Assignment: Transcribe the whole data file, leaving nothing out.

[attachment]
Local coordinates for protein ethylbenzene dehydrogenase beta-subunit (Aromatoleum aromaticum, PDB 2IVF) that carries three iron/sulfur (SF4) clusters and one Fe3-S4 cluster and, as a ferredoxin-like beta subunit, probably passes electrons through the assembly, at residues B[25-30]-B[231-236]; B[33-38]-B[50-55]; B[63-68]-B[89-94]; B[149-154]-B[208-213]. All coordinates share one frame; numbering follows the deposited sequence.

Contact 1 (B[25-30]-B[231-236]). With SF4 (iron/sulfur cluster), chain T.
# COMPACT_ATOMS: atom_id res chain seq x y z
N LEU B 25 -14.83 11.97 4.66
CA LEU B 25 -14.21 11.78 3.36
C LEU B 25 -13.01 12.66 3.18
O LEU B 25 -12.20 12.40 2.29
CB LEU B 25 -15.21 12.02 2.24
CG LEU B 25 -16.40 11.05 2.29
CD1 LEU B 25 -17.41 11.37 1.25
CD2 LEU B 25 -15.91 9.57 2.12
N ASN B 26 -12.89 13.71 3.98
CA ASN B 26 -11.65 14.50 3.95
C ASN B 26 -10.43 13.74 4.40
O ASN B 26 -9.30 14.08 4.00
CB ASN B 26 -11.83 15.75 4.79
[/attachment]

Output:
Local coordinates for protein ethylbenzene dehydrogenase beta-subunit (Aromatoleum aromaticum, PDB 2IVF) that carries three iron/sulfur (SF4) clusters and one Fe3-S4 cluster and, as a ferredoxin-like beta subunit, probably passes electrons through the assembly, at residues B[25-30]-B[231-236]; B[33-38]-B[50-55]; B[63-68]-B[89-94]; B[149-154]-B[208-213]. All coordinates share one frame; numbering follows the deposited sequence.

Contact 1 (B[25-30]-B[231-236]). With SF4 (iron/sulfur cluster), chain T.
# COMPACT_ATOMS: atom_id res chain seq x y z
N LEU B 25 -14.83 11.97 4.66
CA LEU B 25 -14.21 11.78 3.36
C LEU B 25 -13.01 12.66 3.18
O LEU B 25 -12.20 12.40 2.29
CB LEU B 25 -15.21 12.02 2.24
CG LEU B 25 -16.40 11.05 2.29
CD1 LEU B 25 -17.41 11.37 1.25
CD2 LEU B 25 -15.91 9.57 2.12
N ASN B 26 -12.89 13.71 3.98
CA ASN B 26 -11.65 14.50 3.95
C ASN B 26 -10.43 13.74 4.40
O ASN B 26 -9.30 14.08 4.00
CB ASN B 26 -11.83 15.75 4.79